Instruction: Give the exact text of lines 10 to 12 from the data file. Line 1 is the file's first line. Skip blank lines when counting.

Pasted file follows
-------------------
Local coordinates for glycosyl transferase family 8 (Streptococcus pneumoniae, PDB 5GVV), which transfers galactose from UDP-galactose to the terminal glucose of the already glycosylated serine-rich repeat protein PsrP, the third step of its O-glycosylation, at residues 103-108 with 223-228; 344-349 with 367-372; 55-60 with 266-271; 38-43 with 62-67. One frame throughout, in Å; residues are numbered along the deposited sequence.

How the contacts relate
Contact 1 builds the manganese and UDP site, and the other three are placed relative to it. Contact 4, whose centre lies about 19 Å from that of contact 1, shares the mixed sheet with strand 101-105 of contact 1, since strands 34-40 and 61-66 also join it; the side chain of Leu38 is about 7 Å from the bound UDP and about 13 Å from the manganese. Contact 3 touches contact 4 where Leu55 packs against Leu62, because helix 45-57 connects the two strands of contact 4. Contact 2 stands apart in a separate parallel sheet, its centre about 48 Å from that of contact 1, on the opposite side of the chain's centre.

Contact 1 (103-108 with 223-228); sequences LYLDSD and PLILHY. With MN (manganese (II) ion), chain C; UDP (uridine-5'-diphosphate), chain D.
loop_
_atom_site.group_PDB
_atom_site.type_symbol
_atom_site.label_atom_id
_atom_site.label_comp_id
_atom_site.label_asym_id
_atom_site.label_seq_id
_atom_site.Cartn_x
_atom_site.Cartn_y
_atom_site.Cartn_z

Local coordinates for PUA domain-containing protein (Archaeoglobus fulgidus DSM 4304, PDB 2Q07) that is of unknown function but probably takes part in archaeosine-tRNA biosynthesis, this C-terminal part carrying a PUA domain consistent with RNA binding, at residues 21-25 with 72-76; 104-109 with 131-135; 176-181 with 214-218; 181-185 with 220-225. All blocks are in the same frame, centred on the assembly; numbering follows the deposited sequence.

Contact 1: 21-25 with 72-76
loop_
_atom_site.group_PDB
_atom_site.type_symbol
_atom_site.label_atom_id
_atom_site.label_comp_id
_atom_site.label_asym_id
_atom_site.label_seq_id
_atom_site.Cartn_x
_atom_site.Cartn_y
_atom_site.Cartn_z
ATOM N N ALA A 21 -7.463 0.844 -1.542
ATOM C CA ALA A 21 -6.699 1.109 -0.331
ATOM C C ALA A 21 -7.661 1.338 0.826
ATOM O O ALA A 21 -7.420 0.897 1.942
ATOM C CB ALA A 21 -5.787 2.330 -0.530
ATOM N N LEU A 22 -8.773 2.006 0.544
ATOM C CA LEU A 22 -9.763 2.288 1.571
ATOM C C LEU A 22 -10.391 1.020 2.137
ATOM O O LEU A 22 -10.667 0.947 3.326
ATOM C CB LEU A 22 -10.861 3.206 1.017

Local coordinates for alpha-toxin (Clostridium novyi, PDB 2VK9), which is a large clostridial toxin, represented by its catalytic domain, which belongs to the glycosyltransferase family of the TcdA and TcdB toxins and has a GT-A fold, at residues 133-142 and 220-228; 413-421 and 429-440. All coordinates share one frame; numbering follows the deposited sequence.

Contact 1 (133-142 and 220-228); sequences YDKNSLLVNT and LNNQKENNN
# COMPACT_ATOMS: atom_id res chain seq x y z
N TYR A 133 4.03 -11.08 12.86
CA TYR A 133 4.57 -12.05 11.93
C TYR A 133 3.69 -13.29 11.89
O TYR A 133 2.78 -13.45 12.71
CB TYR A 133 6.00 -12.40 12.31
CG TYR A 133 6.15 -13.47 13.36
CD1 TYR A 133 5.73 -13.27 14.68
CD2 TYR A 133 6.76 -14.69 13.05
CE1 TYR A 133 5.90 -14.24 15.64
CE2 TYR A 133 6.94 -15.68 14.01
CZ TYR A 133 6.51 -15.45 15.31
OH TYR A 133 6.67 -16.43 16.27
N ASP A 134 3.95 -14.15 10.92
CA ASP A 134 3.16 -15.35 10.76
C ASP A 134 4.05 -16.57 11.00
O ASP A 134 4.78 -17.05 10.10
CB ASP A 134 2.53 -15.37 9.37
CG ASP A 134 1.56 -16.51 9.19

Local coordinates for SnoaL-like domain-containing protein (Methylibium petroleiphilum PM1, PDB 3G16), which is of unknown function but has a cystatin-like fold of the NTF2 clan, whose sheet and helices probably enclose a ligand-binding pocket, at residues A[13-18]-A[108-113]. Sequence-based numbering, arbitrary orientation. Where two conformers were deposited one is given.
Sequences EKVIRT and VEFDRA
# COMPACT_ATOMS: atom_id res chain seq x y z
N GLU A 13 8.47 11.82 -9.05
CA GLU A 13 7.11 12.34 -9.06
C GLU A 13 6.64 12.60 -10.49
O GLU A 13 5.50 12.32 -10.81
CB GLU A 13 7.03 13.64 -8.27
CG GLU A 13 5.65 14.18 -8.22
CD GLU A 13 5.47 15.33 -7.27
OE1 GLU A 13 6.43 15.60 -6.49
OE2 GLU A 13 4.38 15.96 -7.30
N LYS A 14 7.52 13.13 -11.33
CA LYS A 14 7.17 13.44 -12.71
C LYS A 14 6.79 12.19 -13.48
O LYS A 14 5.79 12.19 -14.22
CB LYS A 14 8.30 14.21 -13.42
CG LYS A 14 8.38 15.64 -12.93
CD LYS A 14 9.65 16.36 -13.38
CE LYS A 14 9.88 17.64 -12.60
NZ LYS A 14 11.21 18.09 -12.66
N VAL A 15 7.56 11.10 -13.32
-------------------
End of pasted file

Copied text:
_atom_site.label_asym_id
_atom_site.label_seq_id
_atom_site.Cartn_x